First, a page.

Monday, March 21, 2011

Sugarbush PSIA Exam (Day 2)

I made it. I am now a PSIA Level 3 Certified Skier in Telemark Skiing (and Alpine, which I did in 2008).

I have to say, after going through several other exams in my 10 year ski instructing career, I thought I would feel the same way after this test as I did after my Level 3 Alpine exam.  But I felt completely different.  It was weird, really.  On my Alpine exams, and earlier Tele exams, I almost felt entitled to the pins (pins being the awards given out in PSIA - Bronze for Level 1, Silver for Level 2, and Gold for Level 3).  Maybe "entitled" isn't the right word, but I felt as if I was skiing and teaching at a ridiculously high level, and that I deserved everything that I was getting and more. I was actually waiting for them to just dispense with the formalities and start promoting me to higher and higher posts in the organization simply because of my awesomeness.

Okay, maybe I wasn't that crazy about it, but I did have a certain attitude about everything.  On Sunday, it was completely different.  After the exam, I skied an extra run and started talking about how I've changed as an instructor and as a person.  Instead of arguing one side to the death, I've started trying to see the other side.  Instead of taking issue, I've started letting things slide.  Instead of making definitive statements, I've started to ask more questions.  Maybe it's partly because I'm getting older and wiser, or maybe it's because of experiences like the one I had on Sunday.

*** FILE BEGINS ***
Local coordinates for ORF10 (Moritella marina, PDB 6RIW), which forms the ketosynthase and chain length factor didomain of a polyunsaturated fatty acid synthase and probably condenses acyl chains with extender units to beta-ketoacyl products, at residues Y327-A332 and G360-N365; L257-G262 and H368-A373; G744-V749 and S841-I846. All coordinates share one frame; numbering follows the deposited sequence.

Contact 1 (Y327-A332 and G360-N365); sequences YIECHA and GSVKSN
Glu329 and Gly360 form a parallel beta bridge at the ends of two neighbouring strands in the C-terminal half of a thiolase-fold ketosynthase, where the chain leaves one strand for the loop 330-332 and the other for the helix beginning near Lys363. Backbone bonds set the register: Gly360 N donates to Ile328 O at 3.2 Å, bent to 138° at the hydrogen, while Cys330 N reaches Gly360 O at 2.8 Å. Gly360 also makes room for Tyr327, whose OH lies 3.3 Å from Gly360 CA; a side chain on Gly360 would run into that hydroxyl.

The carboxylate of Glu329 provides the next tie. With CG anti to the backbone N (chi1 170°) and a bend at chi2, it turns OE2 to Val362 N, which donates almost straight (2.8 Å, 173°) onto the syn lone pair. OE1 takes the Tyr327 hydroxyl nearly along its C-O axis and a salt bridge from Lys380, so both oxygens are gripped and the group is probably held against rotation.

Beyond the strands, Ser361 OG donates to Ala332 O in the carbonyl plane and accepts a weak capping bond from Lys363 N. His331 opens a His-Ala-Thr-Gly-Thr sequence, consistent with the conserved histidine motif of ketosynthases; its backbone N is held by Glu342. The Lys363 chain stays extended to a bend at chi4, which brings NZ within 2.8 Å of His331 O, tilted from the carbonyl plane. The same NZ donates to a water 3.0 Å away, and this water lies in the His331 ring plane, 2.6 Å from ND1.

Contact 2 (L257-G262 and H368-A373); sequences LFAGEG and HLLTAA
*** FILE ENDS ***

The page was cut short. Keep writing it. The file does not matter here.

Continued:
In addition to the two Level 3 candidates in my group, there were three candidates for the Development Team (above Level 3 and at the point where they would be instructing other instructors). Over the course of the two days, each was able to affect my skiing in a positive way.  If I hadn't been open to their teaching, I never would have had the breakthroughs that I had.  Whether it was driving my lead leg around the bottom of a bump, matching my hands to the pitch of the hill more, or slowing everything down to really feel my releasing movements, every one of the Dev Team candidates helped my tele technique.

But that's not the only reason that I felt different this time around.  The Nordic PSIA examiners are a little more . . . umm . . . expressive than the Alpine Examiners.  I feel like they wear their heart on their sleeve a little bit more.  They really want you to do well.  And you end up wanting to do well not just for yourself, but for all of those guys (who've helped you get there).  When they finally read my name and I looked at Mark and Mickey, I felt something that was a far cry from the feeling I had when I got my Alpine level 3. It was a feeling that can only come after you've been built up, knocked down, and built back up again.  A feeling that doesn't say "It's about time", but instead shows what all of their time was about. A feeling that seems to be increasingly rare (but desperately needed) in the world today:



  1. Blue Toes wants to know: "when are you becoming a motivational speaker?"

    A beautifully written post and I think you have captured the fundamental core of telemark skiing: it is so much fun and everybody wants to do the best turn they can do.

  2. Excellent how does it feel when the lightbulb goes on!?
    Glad you had such a positive experience!

  3. Sorry if you've covered this already, but which have you been doing longer: alpine or tele?

  4. Welcome my son to the machine! Seriously Matt congrats. One thing I love about blogging, you've got this entry to re-read anytime you want to relive the experience and remember the feeling. Woohoo!

  5. James, I've been Alpine skiing since I was 5, and Tele skiing since I was 18.

  6. Congrats Matt. Any bonus point for a 360 on telemark skis? ;)

    Forgive my ignorance, but is Level 3 the highest level for the PSIA?